World Bulletin / News Desk
The momentum gained in the global economy with the synchronized upturn in most countries is expected to continue in the next few years, a senior World Bank official said Wednesday.
His remarks came a day after the publication of the World Bank’s flagship report, “Global Economic Prospects,” where the growth forecast for this year was revised to 3.1 percent, up 0.2 percentage point from the previous estimate announced last June.
“We think the single most important difference from the June report is better-than-expected [economic] activity in many parts of the world and how we upgraded our forecasts.” Kose said.
The highly synchronized acceleration brought upward revisions to growth expectations for major advanced and developing economies, including the United States, the Euro Area, Japan, China, Russia and Turkey.
The forecast for the Euro Area was up by 0.7 points to 2.4 percent for last year and by 0.6 points to 2.1 percent for this year.
“In the context of the Euro Area, there has been significant policy accommodation for an extended period of time. We think we are seeing the fruits of that,” Kose said.
The forecasts for the United States were also upgraded, though not by as much. The U.S. economy is estimated to have grown by 2.3 percent in 2017, 0.2 points higher than previously expected, and 2018’s forecast was revised up to 2.5 percent from 2.2 percent.
The higher growth expectations for the U.S. reflected the increase in private investment and recently legislated corporate and income tax cuts, according to the GEP report.
“We think this will help improve the growth in the short run and have spillovers to the rest of the world. It will also bring the U.S. tax code closer to international standards.” Kose said.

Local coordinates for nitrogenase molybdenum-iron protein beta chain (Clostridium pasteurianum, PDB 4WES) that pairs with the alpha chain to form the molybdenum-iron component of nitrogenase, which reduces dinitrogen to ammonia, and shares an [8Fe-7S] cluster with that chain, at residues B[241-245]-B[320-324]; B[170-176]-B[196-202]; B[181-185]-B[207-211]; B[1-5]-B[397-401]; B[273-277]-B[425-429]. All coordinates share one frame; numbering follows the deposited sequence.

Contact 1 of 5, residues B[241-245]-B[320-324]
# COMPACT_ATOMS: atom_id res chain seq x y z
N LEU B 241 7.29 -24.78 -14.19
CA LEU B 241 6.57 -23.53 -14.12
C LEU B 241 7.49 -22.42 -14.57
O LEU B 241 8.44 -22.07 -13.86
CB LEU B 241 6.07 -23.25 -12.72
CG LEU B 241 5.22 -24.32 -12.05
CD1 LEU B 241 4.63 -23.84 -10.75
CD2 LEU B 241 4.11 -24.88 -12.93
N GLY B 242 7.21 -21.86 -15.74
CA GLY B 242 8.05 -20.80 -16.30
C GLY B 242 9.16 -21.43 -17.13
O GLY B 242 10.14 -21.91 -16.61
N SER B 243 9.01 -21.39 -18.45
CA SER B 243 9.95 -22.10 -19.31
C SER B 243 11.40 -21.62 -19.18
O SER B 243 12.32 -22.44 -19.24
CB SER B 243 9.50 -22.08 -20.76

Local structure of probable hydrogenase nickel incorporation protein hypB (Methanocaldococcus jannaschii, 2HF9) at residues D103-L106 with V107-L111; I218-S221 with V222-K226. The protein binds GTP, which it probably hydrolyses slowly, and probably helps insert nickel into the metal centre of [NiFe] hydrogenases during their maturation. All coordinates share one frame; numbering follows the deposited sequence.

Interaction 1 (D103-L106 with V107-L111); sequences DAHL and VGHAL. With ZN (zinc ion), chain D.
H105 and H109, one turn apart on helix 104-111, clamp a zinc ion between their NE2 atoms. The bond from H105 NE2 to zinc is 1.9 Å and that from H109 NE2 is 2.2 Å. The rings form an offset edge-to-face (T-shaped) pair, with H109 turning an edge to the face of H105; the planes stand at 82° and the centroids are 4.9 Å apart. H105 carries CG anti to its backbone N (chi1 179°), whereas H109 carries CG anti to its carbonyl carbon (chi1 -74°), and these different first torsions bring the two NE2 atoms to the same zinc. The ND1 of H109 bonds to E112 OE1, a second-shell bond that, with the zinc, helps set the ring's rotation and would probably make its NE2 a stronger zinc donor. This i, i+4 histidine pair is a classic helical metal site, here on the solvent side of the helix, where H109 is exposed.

The World Bank also raised its forecast for China by 0.3 points to 6.8 percent in 2017 and expects 6.4 percent GDP expansion in 2018.
“This synchronized upturn we see around the world is a welcome development” Kose said. “We think the recovery is firming and the momentum is there that we would see the global economy doing well for the next two to three years.”
The Washington-based lender expects monetary policy normalization to continue in a gradual fashion.
“In the U.S., this year we expect three rate hikes. As the economy registers a robust growth and the Federal Reserve communicates its policies clearly, we think this would be a healthy development for other economies,” Kose said.
The expectation of three rate hikes in 2018 matches the latest projections of the Federal Reserve. At their December meeting, Fed officials penciled in three 25-basis-point rate hikes for this year.
Kose, however, cited a sudden increase in borrowing costs, which could be triggered by faster than expected normalization, as the number one risk.
“Emerging markets need to be ready for the increase in borrowing costs given that there is momentum and a process is underway for the normalization of monetary policy”
While the rise of protectionist sentiments and geopolitical tensions are also among the risks in the near term, the single most important risk is the weakness in potential growth in the medium and long term, Kose said.
“It is going to be critical to undertake structural policies to improve human capital and physical capital and productivity.”